"If you are looking for a series that keeps you on the edge, wondering what will happen next, wondering how an author created a jaw-dropping, heart-stopping book. Then look no further. Genie has created that with this series." --Bunnies Review

Friday, December 14, 2012


Friends can provide a different perspective about people we thought we knew, as in this excerpt.

***Excerpt from CHALLENGING THE LEGACY, copyright by Genene Valleau, writing as Genie Gabriel

A short time later, they pulled up in front of a quietly elegant restaurant.
"The sign says they're closed," Tallie said. 

"I've made special arrangements with the owner." Pierce smiled as he walked around to Tallie's door and helped her out. 

He escorted her to a side door of the restaurant, which was thrown open by an everyday-looking man with extraordinarily perceptive eyes. "So this is your special lady." 

He ignored Pierce and focused his laser gaze on Tallie. Looking beyond her favorite sweater and carefully natural make-up to...what? Tallie wondered. Did he see the secrets in her past? The insecurities that had resurfaced upon seeing Pierce again? 

"You have chosen well." He kissed the back of Tallie's hand, then enveloped Pierce in a bear hug and pounded him heartily on the back. "You scoundrel. Have you become so important you don't have time to see your friends?"

"Busy, Antoine." Pierce pronounced his friend's name as "ah-twan" with a perfect French accent. 

"Our lives are meaningless without time for friends and family." Antoine walked briskly into the kitchen. "Let's get started." 

Wondering what the man and Pierce had cooked up, Tallie followed Antoine while Pierce closed the door behind them. 

"Wash your hands at the smaller sink," Antoine directed. "Then put on a clean apron." He waved toward a row of pegs with a dozen or more white aprons arranged in stiffly starched precision along the wall. 

"What are we doing?" Tallie dared to ask, even as she followed the man's orders. 

"Pierce didn't tell you?" 

When Tallie shook her head, the man laughed. A joyous belly laugh that shook the slight paunch on his otherwise lean frame. "Trust is a rare commodity in a woman." 

He moved around the kitchen and began assembling ingredients on the center cooking island. "We are going to prepare a meal fit for royalty, and then eat it ourselves." 

A delighted smile bloomed from Tallie's heart. She had always felt uncomfortable in the posh restaurants where Pierce had taken her. However, she was quite at home in the kitchen preparing meals. Even if the end result was the same, her perception of the experience was quite different.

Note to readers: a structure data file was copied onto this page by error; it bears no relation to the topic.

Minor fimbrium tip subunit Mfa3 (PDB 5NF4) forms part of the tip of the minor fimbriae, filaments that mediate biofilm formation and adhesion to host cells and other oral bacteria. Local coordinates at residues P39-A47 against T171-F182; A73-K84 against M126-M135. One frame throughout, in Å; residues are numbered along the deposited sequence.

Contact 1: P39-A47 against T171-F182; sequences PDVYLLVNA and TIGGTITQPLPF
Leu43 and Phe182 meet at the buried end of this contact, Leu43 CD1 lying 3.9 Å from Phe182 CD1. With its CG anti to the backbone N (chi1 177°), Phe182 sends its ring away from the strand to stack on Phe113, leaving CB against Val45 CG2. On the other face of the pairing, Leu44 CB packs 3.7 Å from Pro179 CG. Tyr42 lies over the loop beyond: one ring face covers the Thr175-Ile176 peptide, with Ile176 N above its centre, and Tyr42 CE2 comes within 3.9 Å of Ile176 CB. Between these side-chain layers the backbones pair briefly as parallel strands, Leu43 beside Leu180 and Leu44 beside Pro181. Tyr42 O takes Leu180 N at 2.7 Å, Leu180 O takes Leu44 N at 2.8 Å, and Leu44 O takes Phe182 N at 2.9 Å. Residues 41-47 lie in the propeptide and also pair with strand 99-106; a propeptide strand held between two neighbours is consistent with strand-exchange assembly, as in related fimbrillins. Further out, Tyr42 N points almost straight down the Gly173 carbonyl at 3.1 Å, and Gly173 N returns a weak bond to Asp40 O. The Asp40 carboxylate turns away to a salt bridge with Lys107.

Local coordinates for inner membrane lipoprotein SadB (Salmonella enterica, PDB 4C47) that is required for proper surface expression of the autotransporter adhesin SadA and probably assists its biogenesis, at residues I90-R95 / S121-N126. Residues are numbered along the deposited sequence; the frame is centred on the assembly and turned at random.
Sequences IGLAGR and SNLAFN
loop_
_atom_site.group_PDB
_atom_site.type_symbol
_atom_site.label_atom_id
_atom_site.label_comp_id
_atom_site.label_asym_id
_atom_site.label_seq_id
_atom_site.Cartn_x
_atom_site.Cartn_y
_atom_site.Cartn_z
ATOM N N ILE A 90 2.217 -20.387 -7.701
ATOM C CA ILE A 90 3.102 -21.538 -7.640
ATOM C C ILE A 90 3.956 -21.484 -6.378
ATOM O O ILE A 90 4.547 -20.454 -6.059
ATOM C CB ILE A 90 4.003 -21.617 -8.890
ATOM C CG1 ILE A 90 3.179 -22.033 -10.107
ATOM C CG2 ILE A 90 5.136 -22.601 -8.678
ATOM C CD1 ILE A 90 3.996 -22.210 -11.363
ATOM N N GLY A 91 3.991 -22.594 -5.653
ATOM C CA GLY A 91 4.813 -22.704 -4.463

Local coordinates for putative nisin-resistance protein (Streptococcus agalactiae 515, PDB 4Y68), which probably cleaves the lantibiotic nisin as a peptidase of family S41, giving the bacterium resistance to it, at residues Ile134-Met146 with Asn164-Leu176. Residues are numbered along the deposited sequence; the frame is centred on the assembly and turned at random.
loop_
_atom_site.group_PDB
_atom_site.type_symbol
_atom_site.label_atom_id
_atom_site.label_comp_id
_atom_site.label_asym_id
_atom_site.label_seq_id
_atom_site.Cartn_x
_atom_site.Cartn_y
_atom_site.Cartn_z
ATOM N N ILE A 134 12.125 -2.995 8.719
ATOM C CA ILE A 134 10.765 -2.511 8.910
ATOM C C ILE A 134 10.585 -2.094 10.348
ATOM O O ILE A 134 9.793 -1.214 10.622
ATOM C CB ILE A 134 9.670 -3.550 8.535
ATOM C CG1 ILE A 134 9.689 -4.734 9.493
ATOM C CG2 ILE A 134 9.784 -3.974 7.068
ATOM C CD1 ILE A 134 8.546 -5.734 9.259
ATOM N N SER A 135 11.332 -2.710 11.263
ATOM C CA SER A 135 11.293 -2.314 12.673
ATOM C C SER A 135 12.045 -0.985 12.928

Perhaps Pierce knew more about her than she had given him credit for. She flashed a quick smile at him before focusing on what Antoine saying. 

"We shall start with Quiche Lorraine. No matter what you Americans say, in my country real men not only eat quiche, they prepare it." Holding three eggs in one of his hands, Antoine frowned at Pierce. "Where is your apron, my friend? If you don't help, you don't eat." 

Pierce shrugged and selected an apron from the peg. Tallie had never seen him in a role other than being the one giving orders. Once again, her view of him was challenged--but only momentarily, as Antoine's meal preparations again claimed her attention. 

While the quiche was baking, Antoine instructed Pierce to fetch a variety of fresh vegetables out of the refrigerator while he prepared pasta for Soup au Pistou. After the ingredients had been combined and the soup was simmering, Antoine cut meat into thin slices for Steak au Polvre. 

"I'll never be able to eat this much," Tallie declared, breathing deeply of the tantalizing aroma of cheese and flaky crust baking golden brown in the quiche, and the delicate tang of herbs in the soup. 

However, she did eat heartily. Throughout the afternoon and into the evening, they prepared foods and ate leisurely, while Tallie saw Pierce through the eyes of his irreverent college friend, rather than through the intimidated eyes of the twenty-something she had been when they first met. 

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